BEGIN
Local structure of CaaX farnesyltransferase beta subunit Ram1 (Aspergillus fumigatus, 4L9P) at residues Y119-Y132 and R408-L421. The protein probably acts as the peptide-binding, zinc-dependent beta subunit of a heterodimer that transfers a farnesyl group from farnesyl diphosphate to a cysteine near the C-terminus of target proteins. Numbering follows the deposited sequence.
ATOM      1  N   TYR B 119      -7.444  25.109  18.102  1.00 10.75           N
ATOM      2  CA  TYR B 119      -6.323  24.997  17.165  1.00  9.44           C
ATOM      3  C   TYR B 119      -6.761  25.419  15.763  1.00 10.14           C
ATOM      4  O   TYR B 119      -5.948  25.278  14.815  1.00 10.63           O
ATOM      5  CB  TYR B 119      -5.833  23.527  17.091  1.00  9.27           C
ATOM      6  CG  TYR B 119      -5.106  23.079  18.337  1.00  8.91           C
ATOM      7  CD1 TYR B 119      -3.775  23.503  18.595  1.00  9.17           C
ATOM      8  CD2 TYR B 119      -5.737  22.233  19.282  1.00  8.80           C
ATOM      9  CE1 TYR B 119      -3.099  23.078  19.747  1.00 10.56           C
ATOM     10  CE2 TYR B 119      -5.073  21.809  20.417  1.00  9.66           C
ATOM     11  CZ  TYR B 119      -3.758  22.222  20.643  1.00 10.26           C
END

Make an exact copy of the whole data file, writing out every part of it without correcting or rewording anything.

Local structure of CaaX farnesyltransferase beta subunit Ram1 (Aspergillus fumigatus, 4L9P) at residues Y119-Y132 and R408-L421. The protein probably acts as the peptide-binding, zinc-dependent beta subunit of a heterodimer that transfers a farnesyl group from farnesyl diphosphate to a cysteine near the C-terminus of target proteins. Numbering follows the deposited sequence.
ATOM      1  N   TYR B 119      -7.444  25.109  18.102  1.00 10.75           N
ATOM      2  CA  TYR B 119      -6.323  24.997  17.165  1.00  9.44           C
ATOM      3  C   TYR B 119      -6.761  25.419  15.763  1.00 10.14           C
ATOM      4  O   TYR B 119      -5.948  25.278  14.815  1.00 10.63           O
ATOM      5  CB  TYR B 119      -5.833  23.527  17.091  1.00  9.27           C
ATOM      6  CG  TYR B 119      -5.106  23.079  18.337  1.00  8.91           C
ATOM      7  CD1 TYR B 119      -3.775  23.503  18.595  1.00  9.17           C
ATOM      8  CD2 TYR B 119      -5.737  22.233  19.282  1.00  8.80           C
ATOM      9  CE1 TYR B 119      -3.099  23.078  19.747  1.00 10.56           C
ATOM     10  CE2 TYR B 119      -5.073  21.809  20.417  1.00  9.66           C
ATOM     11  CZ  TYR B 119      -3.758  22.222  20.643  1.00 10.26           C